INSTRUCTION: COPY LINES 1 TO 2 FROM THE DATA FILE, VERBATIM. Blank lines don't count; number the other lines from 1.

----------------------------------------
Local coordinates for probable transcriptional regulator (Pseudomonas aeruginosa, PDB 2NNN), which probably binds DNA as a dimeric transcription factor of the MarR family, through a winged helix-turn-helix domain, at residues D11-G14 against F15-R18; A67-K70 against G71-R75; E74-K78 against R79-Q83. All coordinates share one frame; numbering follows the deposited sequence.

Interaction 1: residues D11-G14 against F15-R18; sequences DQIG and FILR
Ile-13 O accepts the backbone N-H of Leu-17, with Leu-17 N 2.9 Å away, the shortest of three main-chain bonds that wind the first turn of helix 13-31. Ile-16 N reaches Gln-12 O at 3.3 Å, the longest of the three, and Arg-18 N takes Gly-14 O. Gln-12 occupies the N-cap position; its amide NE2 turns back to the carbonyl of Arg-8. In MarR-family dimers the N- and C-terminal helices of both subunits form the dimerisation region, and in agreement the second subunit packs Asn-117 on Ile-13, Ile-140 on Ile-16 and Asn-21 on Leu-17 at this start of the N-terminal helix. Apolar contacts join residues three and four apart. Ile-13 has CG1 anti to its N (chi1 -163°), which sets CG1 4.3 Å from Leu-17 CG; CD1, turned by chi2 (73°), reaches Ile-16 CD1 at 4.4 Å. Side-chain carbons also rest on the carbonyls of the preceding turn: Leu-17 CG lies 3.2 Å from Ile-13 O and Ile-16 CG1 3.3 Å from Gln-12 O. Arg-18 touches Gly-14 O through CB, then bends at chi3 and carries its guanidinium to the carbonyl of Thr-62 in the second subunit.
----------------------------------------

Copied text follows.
Local coordinates for probable transcriptional regulator (Pseudomonas aeruginosa, PDB 2NNN), which probably binds DNA as a dimeric transcription factor of the MarR family, through a winged helix-turn-helix domain, at residues D11-G14 against F15-R18; A67-K70 against G71-R75; E74-K78 against R79-Q83. All coordinates share one frame; numbering follows the deposited sequence.

Interaction 1: residues D11-G14 against F15-R18; sequences DQIG and FILR